Head coach insists Amir’s omission for Zimbabwe, New Zealand series was a unanimous, performance-related decision
Amir said that “enough is enough” in December, citing “mental torture” in his decision to quit international cricket, but Misbah said on Monday that Amir’s claims had blown the situation “out of proportion”. Instead, he said that Amir had not been an automatic selection and suggested that he should have gone back to domestic cricket to prove his form.
Amir was not selected for Pakistan’s recent tour of New Zealand, after what the management deemed to be his lack of contribution as a senior bowler in last two years. In that period he picked up seven wickets at 32.00 in nine T20Is with an economy rate of 8.0. His performance in the T20I series in England last year – he went wicketless in 4.1 overs across two games – raised questions about his role, especially after he was punished in the second T20I, limped off the field with a hamstring injury and ended up missing the final match.
More middling performances in the National T20 Cup – he picking up six wickets at 38.83 in seven games – further convinced the selectors to move on and invest in younger players. Since the start of the 2020 edition of the PSL last February, Amir has taken 27 T20 wickets, with an average of 33.07 and an economy rate of 7.99.
He was effectively dropped by six selectors – as well as Misbah and captain Babar Azam – in October, but he singled out Misbah and Waqar Younis, Pakistan’s bowling coach, alleging in frustration that he was deliberately sidelined by the pair.
“There were talks about Waqar Younis related to Amir but there is no truth in it at all,” Misbah said. “There were six [association] coaches as selectors, me as chief selector and then there was a captain. So this is absolutely not possible, [the idea] that one person out of all could have influenced the decision.
“Nobody was supporting his selection on the basis of performance. I have no idea why he made up everything and tried to give this whole scenario a context that is out of proportion. For him, it was a simple method: go back and prove his form and get back in the team and everything else is irrelevant.”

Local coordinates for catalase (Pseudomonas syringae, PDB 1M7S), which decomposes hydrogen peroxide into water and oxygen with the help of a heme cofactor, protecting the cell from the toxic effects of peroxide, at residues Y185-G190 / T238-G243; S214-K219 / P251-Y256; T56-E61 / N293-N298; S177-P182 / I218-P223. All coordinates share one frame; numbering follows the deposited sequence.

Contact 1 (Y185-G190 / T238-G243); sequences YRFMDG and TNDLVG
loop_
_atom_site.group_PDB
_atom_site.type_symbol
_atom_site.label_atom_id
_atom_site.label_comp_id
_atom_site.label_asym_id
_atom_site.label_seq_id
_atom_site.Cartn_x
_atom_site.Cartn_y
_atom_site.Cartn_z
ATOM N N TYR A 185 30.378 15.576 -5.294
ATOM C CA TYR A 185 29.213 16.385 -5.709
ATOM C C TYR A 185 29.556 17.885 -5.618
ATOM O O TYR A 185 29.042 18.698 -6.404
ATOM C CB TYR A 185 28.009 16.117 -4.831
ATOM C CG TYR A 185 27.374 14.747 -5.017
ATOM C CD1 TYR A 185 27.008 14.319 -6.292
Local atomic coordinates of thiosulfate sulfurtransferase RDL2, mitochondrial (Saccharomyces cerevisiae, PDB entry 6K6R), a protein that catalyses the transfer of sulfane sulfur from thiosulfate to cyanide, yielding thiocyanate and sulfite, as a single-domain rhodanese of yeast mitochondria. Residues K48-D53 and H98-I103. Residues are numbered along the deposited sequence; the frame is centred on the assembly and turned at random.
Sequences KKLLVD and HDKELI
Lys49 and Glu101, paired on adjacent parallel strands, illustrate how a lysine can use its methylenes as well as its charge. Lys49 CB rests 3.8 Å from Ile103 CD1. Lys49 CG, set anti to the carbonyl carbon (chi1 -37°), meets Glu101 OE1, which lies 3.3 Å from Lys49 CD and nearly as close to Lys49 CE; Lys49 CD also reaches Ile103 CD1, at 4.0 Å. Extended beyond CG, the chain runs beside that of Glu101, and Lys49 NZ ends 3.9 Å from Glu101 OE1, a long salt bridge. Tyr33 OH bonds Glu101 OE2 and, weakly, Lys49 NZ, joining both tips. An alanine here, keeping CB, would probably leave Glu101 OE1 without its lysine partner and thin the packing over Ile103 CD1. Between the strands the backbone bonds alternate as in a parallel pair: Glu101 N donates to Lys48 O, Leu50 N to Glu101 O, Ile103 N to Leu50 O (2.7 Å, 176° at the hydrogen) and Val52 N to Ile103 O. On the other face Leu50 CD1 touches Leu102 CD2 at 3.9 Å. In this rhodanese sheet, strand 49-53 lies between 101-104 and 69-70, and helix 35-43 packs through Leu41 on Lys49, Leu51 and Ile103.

His career trajectory and stock started to go down the day he decided to quit red-ball cricket for Pakistan before the tour of Australia in 2019. He was later excluded from the PCB’s list of central contracts. He might be still widely sought after in T20 leagues around the world, which his complete international retirement should allow more time for, but his performance in them aren’t doing much for him to attract the national selectors. His outburst against Misbah and bowling coach Waqar Younis appeared to be an emotional one which the head coach described as unjust.
Waqar was the head coach at time Amir returned into the Pakistan fold back in 2016 and there were strong reservations about him being in a Pakistan dressing room. Mohammad Hafeez had already gone public with his reluctance to play in a team that included Amir, who was suspended from international cricket for five years for his involvement in the spot-fixing scandal of 2010. Azhar Ali had also refused to attend a camp that involved Amir, but it was Waqar and the PCB’s chairman Shaharyar Khan who convinced the players to accept him back.
“Amir has his own point of view and I have always respected every senior or junior cricket,” Misbah said. “I was the captain when he came back [from his five-year ban] and I had welcomed him and supported him for Pakistan, keeping everything aside.
“I remember during England tour [in 2020] I gave my everything to convince him for the tour but he didn’t go on personal ground and initially decided not to go. But then later after coming out of his personal issues he messaged me about his availability and even then me and Waqar bhai recalled him, giving him ample respect as a senior pro. But then he got injured and he also had an evident dip in his form.”
Amir was wicketless on the England tour and had a lacklustre stint in the National T20 Cup before he was left out of the home series against Zimbabwe. “Against Zimbabwe last year we gave him a simple reason that we are going to play youngsters like [Mohammad] Hasnain, Haris Rauf, Musa Khan,” Misbah said. “He saw him in a T20 tournament, envisaging that he will mark a comeback to earn his place but then there were others in his team [Northern] who were doing better than him. He missed few games and was even struggling to get in the side.
“So there was a simple plan for him and we talked out with him very clearly in England. [We told him] you are our senior bowler, our strike bowler and since you play T20 cricket, we expect you to go all out. In four overs you have to go full throttle, take wickets for Pakistan up front and that’s your role. But then, if it’s not happening and despite your ability to bowl up to 87-88mph, you are bowling at 81mph then it will be increasingly difficult for the team.
“When there are bowlers like Shaheen [Afridi], Hasnain, Haris who are giving [everything] for the team, improving and doing better than him, then he had to compete with them to get in the side. He, despite being a senior bowler, can’t be preferred without proving his form. It was simply the performance and nothing else. At the when team was announced [for the New Zealand tour] he hasn’t had his form nor his bowling at his full peak. That was a straight case and there is nothing personal.”
Umar Farooq is ESPNcricinfo’s Pakistan correspondent